What we are shooting for is balance: acidity, sweetness, and bitterness. The first shot with any new coffee will be off in some way. It is impossible to know exactly which grind setting will produce the most desirable flavors without some experimenting. That’s okay. Dialing in is an iterative process. In order to know what adjustments to make, which variable to adjust, for instance, though, you must taste the coffee. Stir the espresso (because it stratifies and because the bitter crema, far from being benign, overpowers the flavors of the coffee) first. Do this even if the duration was too long or too short, i.e., less than or more than 30 seconds. This is how you can train your brain to know what is what.
Let’s assume for our purposes that the shot was too fast. It was stopped at 22 seconds. The shot likely tastes sour. You probably wrote "sour apples!" in the notes. Is that a frowny face, too? We have to grind finer. Finer increases the resistance and thus the time; and coarser reduces the resistance and the time. The question is: how many lines finer? The collar has numbers and lines. Numbers denote large steps; and lines denote small steps. With espresso, a tiny move makes a big difference. Eight seconds is not nothing, though, so we would probably move two lines finer. Our educated guess is that one line will move the needle only a few seconds with the high-uniformity burrs. With the multipurpose burrs, there is less room for maneuvering, so one line will do as a first adjustment.
So let’s try again. Dose. Grind. WDT. Tamp. Pull shot. This time, let’s assume the shot runs to 32 seconds. This is where it gets interesting! Remember that time is not everything. We are using 30 seconds as an arbitrary marker for finding what is generally the sweet spot area. Area, not exact location. Imagine that this shot at 32 seconds tastes a little unbalanced. It is missing something, something that the 22-second shot had, let’s call it the acidity reminiscent of apples. You liked that a little. Not the sour part but the apples part. But now it is gone, or rather subdued under a blanket of unsweetened chocolate. Perfect. By identifying the factor you like and the factor that you dislike, we know that we have gone too far. We have lost the fruit. In order to get it back, we simply need to go back toward what you liked: coarser. But by very little. At this point, we know that 2 lines will probably put us back where we were; one line is probably a good move, but that too may put us too far into the sour. We did, after all, like some of the chocolate and don’t want to lose it. This is going to sound petty, but move the dial a half line. Yes: half. Little changes, remember, go a long way. And if you have the multipurpose burrs—and this is going to sound totally impracticable—move a quarter of a line. The general rule is make smaller adjustments with a Lagom that has the multipurpose burrs installed than one that has the high-uniformity burrs.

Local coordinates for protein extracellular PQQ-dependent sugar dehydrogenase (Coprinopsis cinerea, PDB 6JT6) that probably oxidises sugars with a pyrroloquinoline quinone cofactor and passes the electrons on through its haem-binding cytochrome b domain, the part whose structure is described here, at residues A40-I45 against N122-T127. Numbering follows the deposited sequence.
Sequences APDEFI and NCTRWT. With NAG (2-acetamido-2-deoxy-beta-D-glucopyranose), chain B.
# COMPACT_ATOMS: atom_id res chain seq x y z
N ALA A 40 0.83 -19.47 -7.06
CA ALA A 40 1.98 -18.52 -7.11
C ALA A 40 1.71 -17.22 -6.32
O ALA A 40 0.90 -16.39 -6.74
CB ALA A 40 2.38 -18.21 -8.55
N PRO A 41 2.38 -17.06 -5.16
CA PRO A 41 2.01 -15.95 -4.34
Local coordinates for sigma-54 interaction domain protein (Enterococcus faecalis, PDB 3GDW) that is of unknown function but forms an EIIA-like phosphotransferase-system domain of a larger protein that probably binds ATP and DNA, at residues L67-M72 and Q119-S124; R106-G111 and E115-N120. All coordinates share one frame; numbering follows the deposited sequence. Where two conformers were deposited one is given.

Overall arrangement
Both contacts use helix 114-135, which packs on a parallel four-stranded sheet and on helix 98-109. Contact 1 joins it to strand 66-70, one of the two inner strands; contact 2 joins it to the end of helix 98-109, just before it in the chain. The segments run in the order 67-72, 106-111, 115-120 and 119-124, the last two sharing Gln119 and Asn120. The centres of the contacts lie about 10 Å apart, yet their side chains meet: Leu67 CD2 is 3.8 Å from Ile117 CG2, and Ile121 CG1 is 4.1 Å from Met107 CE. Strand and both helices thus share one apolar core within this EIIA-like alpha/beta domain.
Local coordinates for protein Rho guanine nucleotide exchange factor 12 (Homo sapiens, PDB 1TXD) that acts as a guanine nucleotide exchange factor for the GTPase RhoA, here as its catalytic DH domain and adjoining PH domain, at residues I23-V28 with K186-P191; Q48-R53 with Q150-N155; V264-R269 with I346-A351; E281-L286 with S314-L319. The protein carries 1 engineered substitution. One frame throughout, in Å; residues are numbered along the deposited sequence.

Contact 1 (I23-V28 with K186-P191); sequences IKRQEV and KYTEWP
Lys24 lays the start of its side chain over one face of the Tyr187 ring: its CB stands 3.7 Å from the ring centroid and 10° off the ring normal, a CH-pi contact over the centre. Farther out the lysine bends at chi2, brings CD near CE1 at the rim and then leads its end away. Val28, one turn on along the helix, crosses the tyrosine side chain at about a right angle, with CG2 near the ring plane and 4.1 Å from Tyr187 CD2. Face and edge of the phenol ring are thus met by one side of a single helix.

Ahh, but there is a caveat. This is the Lagom. Option-O has included an RPM adjustment dial on the side of the grinder, which allows us to choose the speed of the burrs, from 200 to 1400 RPM. We can ignore it no longer. We have found that lower RPMs produce fewer fines and less resistance; and higher RPMs produce more fines and thus more resistance. We have been grinding most espresso shots at the max RPM and using the lower RPMs for filter. For espresso, we could grind a little coarser to decrease the contact time and adjust the flavor profile, but we could also experiment with RPMs. If we move the dial from 9 (max) to 5 (middle), for example, we may find that the shot produces the perfect amount of resistance on the current grind settings and we don't have to adjust the grind at all. We have found the ideal contact time (of water and coffee particles). Or maybe 7 is the answer. 6? 2? This is where the fun comes in and where things get totally complicated and nearly impossible to talk about. Not only can you adjust the grind settings to find or remove any one flavor note; you can also adjust the RPMs to bring up or play down notes. Naturally, this is where we leave you. We have brought you to the well. Now it is time to drink espresso.
Dialing in is fun but also an exercise in caffeine tolerance. We recommend having a lot of water on hand to counteract the constant sipping of espresso. The good news is that you only have to dial in once per coffee. Sure, there will be little tweaks as the coffee ages or as your palate demands difference, but generally those are minor and won’t involve making and tasting several espressos back to back. Once you find the sweet spot, record all the variables, including RPMs if you decide to mess with that dial, and rest assured knowing you can have that shot whenever you want.